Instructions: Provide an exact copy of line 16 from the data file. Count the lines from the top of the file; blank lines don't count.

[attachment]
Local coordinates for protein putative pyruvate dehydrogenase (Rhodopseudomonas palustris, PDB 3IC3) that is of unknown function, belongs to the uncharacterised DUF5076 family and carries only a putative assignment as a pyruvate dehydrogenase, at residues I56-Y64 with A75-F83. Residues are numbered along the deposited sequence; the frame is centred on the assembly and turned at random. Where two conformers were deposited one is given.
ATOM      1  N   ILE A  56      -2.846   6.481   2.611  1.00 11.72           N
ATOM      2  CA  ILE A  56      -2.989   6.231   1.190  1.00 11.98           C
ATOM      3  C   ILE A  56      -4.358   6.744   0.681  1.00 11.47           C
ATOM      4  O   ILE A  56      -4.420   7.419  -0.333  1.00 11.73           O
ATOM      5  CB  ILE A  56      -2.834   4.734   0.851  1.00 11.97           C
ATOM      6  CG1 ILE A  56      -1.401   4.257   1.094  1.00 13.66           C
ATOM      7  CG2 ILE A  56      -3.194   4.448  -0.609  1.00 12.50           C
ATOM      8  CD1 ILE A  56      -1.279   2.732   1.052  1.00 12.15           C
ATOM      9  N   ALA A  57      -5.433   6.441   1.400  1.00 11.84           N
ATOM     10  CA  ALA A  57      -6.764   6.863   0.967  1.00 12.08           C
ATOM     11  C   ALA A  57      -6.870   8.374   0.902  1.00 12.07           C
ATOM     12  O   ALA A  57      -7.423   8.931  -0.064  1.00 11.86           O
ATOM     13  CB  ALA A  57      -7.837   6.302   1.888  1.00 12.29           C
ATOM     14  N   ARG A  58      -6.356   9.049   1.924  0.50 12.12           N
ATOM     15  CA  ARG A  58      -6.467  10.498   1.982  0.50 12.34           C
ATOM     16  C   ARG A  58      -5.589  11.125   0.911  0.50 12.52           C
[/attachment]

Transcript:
ATOM     15  CA  ARG A  58      -6.467  10.498   1.982  0.50 12.34           C